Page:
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Considerations for Successful Virtual Case Management in Human Service Delivery

Joe Raymond

Lauren Supplee

Gerrie Cotter

Joe Raymond, Director, Social Policy and Human Services Programs, ICF
Lauren Supplee, Deputy Chief Operating Officer and Senior Scholar in Early Childhood Research, Child Trends
Gerrie Cotter, Project Manger, Ohio Department of Job and Family Services’ Office of Workforce Development

To limit viral transmission during the COVID-19 pandemic, government and public health officials have asked the public to engage in physical distancing. In response, many human services agencies are closing their offices and providing services in other ways, such as online and over the telephone. This is a challenge for fields where services are often delivered face to face. Many human services organizations are quickly trying to establish or scale up virtual case management systems. At the same time, because of the economic challenges accompanying the pandemic, many agencies are seeing a sharp increase in service demand. The urgency and complexity of this situation will require sustained attention and ongoing innovation.

In this webinar recording of an event IRP held in partnership with the U.S. Department of Health and Human Services Office of the Assistant Secretary for Planning and Evaluation, Joe Raymond, Lauren Supplee, and Gerrie Cotter cover a range of considerations for undertaking successful virtual case management in human services programs, including: access to and use of technology; privacy concerns; and virtual interactions such as home visits, and eligibility and enrollment processes.

Recording of the Webinar

Highlights from the Webinar

(Clicking on pictures will take you to the webinar recording)

Telehealth and Human Service Research

Telehealth is the use of electronic information and telecommunications technologies to provide long-distance clinical health care, patient and professional health-related education, and public health and health administration.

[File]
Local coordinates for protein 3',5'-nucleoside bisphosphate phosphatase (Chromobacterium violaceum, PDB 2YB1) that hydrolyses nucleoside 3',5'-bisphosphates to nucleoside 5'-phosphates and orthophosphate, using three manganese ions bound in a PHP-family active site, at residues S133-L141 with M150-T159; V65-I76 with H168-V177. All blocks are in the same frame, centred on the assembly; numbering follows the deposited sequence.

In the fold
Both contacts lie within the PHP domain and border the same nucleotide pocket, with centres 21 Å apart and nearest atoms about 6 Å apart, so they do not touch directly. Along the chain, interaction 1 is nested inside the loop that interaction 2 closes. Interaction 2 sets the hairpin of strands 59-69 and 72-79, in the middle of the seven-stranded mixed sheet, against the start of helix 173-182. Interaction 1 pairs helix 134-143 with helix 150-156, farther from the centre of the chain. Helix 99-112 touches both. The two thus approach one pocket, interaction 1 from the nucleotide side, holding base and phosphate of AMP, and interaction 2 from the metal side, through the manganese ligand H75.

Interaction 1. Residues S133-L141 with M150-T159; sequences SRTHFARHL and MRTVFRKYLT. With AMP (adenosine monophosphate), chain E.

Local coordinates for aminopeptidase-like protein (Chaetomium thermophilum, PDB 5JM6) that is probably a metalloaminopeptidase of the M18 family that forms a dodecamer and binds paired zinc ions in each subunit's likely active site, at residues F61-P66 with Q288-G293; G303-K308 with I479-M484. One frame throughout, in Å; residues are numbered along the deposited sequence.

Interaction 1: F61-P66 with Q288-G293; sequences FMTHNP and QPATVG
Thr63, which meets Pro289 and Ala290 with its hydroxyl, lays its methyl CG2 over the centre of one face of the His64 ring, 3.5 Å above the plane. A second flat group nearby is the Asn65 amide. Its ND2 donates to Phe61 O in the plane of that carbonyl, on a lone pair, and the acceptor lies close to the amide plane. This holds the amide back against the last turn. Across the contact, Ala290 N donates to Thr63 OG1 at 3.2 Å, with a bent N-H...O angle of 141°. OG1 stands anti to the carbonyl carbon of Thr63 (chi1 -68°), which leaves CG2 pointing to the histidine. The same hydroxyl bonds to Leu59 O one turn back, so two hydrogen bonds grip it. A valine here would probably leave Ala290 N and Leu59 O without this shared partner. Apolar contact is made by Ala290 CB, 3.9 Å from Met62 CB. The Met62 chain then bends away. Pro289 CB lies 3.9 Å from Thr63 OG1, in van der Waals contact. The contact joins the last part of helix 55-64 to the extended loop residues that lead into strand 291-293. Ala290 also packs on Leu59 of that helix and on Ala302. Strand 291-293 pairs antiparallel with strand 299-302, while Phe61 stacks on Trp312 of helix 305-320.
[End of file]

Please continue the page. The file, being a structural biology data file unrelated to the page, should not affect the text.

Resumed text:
The same strategies can be applied to human services, although the closest body of research applicable to human services is within parenting programs, early intervention services, and services reaching remote families, as in tribal communities.

Challenges of Providing Virtual Human Services

Most research on telehealth has found impacts of various telehealth options to be the same or better than in-person services. For example, in evidence-based parenting program interactive video visits, adding texting support and use of online content in conjunction with coaching has led to improved child and parent outcomes. Virtual home visiting services have led to higher parent engagement and program satisfaction.

Research is limited on how to do screenings, effectively build rapport, coaching strategies, or effective means for conveying information in the telehealth environment. Privacy is a concern for both providers and clients. Some evidence suggests that the workforce likes telehealth options and would continue using them because they facilitate connecting with parents and are easy to fit into their schedules.

Research Gaps

Research gaps in the area of virtual home services include implementation, documenting successes and challenges, identifying any data sets that might exist containing before and after pandemic data, identifying what services and what populations are best served by utilizing telehealth options, what are the workforce needs, and how to maintain the effectiveness of services in the telehealth environment.

Virtual Instead of In Person: Considerations for Success

Success in transitioning to virtual from in-person service provision can depend on training, the topic, the learner, comfort with technology, strength of internet connection, and access to equipment. Success is also dependent on effective surveying of clients and training providers and other stakeholders regarding their experiences. Working in virtual environments requires vigilance in monitoring client progress and outcomes.

Virtual Instead of In Person: Considerations for Success, (cont.)

Managers should check in frequently with staff regarding the challenges they may be facing working in a home environment, what their needs are for working remotely, and how they are coping personally and professionally.


Child Support, Children, Children General, Economic Support, Economic Support General, Employment, Family & Partnering, Family & Partnering General, Food & Nutrition, Food Assistance, Health, Health Care, Housing, Housing Assistance, Inequality & Mobility, Inequality & Mobility General, Justice System, Justice System General, Place, Place General, Unemployment/Nonemployment


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